The default for event catering is “omnivore”. This being Portland, the event catering company will typically provide some concessions to those of us who have a restricted diet, whether it be vegetarian, vegan, gluten-free, etc. As someone who has been vegetarian for over 20 years, I’m thankful that someone has put some thought into feeding vegetarians at events.

But a lot of times it still feels like tokenism, something to check off the “to do” list. Vegetarian foods are often not given the same degree of detail and attention than their glutenous, dairy-and-meat filled counterparts. Flavor isn’t considered. It becomes frustrating when there’s only one thing I can theoretically eat, and that one thing isn’t actually appetizing.

Why should this matter to you, the food provider?

In the short term, someone like me is going to be cranky and not think so fondly of the event or the food. In the long term, when the particular caterer comes up as an option for a future event, I’m going to cross them off the list. If a caterer can’t be bothered to feed vegetarians at events when they’re supposed to be putting their best foot forward for an event planner audience, I don’t have confidence that they would be able to do it on a day-to-day basis like for a wedding or event.

It isn’t difficult to offer decent, plentiful, and tasty food options for vegetarians, vegans, gluten-free folks, those that have allergies, and the like. It just takes a bit more thought. Here are some ideas to consider when feeding vegetarians for events:

  • Have MULTIPLE options. Having only one thing to eat for a vegetarian or gluten free person comes across as doing the bare minimum. Consider having two, three, maybe even more things to eat for us.
  • “One size fits all” actually fits few. Making one hors d’oeuvre option both vegan and gluten-free kills two birds with one stone, sure. But these two dietary restrictions are not similar and have little overlap. As a non g-f vegetarian, I can eat bread and cheese. Someone who is gluten-free may still eat meat. A gluten-free vegan item might be good if  the chef can suss out the common ground of tastiness shared by the two disparate diets. That’s tricky and takes thought. Most of the time the “one size fits all” option appears like you, the food provider, cannot be bothered. Are you only providing it so someone can’t complain about the lack of vegan and/or gluten-free food? Take a look at the item that you are providing: is that edible-flower-on-a-beet-cracker substantial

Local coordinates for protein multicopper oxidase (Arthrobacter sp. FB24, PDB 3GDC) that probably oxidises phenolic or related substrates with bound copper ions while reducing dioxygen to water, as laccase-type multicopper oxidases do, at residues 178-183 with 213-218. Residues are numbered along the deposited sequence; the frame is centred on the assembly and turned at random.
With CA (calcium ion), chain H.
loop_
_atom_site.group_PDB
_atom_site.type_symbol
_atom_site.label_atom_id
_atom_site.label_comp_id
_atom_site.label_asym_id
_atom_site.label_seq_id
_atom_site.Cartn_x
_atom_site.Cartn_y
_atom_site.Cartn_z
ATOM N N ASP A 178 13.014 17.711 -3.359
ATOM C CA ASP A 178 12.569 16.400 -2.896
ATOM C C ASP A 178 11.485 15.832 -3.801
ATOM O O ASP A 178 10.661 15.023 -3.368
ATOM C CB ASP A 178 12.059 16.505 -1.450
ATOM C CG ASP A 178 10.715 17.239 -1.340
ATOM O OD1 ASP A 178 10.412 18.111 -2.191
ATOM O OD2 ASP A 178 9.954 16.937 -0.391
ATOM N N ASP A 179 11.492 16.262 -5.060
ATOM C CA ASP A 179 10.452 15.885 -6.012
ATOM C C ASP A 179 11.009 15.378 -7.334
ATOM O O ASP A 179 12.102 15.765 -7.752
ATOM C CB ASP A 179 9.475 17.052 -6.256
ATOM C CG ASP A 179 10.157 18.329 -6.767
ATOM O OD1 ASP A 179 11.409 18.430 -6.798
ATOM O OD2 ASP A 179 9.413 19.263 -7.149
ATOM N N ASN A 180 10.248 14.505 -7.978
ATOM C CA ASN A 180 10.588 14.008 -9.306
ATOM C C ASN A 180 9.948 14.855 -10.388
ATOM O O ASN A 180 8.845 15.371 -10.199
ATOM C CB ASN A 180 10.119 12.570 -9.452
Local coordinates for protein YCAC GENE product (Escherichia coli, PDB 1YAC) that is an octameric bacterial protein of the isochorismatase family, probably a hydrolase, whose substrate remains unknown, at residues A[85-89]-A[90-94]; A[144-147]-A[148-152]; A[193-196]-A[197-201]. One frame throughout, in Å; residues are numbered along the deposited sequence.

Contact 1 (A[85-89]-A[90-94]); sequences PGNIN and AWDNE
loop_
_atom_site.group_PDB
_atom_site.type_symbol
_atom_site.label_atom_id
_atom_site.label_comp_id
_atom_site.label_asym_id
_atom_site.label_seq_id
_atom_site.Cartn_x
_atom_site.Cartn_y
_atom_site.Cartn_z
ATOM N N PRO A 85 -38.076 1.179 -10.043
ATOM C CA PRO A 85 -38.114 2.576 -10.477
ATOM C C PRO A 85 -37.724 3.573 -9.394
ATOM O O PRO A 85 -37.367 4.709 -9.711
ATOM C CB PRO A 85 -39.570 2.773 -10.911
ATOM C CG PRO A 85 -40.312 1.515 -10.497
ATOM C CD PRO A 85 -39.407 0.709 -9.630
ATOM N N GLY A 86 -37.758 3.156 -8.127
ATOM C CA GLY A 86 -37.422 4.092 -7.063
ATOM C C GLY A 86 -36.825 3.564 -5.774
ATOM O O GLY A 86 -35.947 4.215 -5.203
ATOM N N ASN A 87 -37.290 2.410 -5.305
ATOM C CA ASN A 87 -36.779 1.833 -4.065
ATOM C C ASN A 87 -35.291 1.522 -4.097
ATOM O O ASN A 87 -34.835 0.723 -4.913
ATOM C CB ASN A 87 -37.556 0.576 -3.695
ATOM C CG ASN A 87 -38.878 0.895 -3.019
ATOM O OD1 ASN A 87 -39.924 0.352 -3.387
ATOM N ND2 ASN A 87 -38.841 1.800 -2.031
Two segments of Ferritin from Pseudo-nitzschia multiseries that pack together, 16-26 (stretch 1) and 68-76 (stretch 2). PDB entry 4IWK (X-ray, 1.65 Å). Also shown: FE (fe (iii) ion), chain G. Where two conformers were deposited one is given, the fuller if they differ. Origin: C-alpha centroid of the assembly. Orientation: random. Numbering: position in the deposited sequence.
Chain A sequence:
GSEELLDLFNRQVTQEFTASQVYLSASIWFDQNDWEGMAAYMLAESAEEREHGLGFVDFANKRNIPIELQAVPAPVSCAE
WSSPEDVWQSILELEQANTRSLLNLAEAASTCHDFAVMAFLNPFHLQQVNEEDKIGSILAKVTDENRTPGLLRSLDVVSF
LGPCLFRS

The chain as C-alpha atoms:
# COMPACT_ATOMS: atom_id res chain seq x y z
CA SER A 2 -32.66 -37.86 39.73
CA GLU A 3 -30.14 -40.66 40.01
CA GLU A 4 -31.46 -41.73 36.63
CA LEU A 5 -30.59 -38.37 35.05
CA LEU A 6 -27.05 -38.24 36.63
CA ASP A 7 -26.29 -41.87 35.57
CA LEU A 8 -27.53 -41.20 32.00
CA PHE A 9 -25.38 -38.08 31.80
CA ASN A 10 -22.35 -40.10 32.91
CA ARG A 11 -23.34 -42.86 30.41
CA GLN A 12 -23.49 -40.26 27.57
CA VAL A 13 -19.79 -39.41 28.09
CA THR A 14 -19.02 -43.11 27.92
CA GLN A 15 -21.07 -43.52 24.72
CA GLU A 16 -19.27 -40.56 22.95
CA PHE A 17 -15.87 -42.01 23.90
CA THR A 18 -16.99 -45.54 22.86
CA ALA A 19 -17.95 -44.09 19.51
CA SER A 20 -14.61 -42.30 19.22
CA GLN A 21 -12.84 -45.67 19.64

• Ensure that the vegetarian / alternative dining option is appropriate to the formality level of the menu. I once went to a fine-dining restaurant where the vegetarian option was a Beyond Burger – the same thing that I can pick up at my local Target. Meanwhile, my dining mates feasted on Beef Wellington and plats de mer.
  • Vegetarians and vegans want protein and calories, too. There’s a popular misconception that we vegetarians are just rabbits: We eat nothing but vegetables in their raw form. I do like my vegetables, but I don’t make meals out of salads unless there’s no other option. (And I’ll probably go get a burrito afterwards.) Most vegetables have little in the way of protein and calories, which vegetarians need to sustain ourselves. Plus, fat adds flavor. Consider adding beans, lentils, tofu, and yes, even hummus into the mix.
  • Refrain from putting meat on everything. Often I’ll find foods that look mostly tantalizing, filled with delicious sauces, cheeses, and veggies. But, meat is also on this item, so it’s a no-go for me. Some folks feel that meat needs to be on everything for it to “taste good.” That is simply untrue!
  • And especially hold back on the bacon. The whole bacon-on-everything trend shows no signs of dying. I’ll sometimes go to an event where every food item has some form of bacon on it! (Contrary to popular belief, bacon isn’t “the meat I miss” since becoming a vegetarian.) It’s not just vegetarians to worry about: pork is forbidden to those with Kosher and Halal diets. So consider that, especially if you promote yourself as an inclusive event company. Turkey bacon is still meat.
  • Consider “build your own” food stations. It’s not going to be as pretty as your meticulously conceived and executed bread/cracker with stuff on it. But it will make it easier for everyone to eat food they’d like. Consider something like a fajita bar. No, they are not as Instagrammable as those delicate crostinis, but it makes it easier to satisfy all sorts of dietary restrictions. Just make sure that meat is not touching the veggies!
  • Ask, “Would this stand alone by itself?” That pretty looking small flower on a beet cracker is fine if you put it on a plate loaded with other foods that will fill you up. But what if it’s the only thing you could eat? Consider what satisfaction those restricted to the flower-cracker are going to get out of it. If it’s something that’s going to make them crave for something else while stuffing themselves on dessert until they leave, you’re not doing your job in feeding vegetarians at your events.
  • Find out what vegetarians, et al would like to eat by asking them. What you think a vegetarian would eat may be different than what they actually do eat. Consult your vegetarian friend and ask what they’d like to see in your menus. Don’t know one? Go online. Find vegetarian themed websites and online communities, there’s plenty out there. Same goes for other dietary restrictions. Here are some places to start: One Green Planet, Vegetarian Times, and Vegetable Love on Pinterest.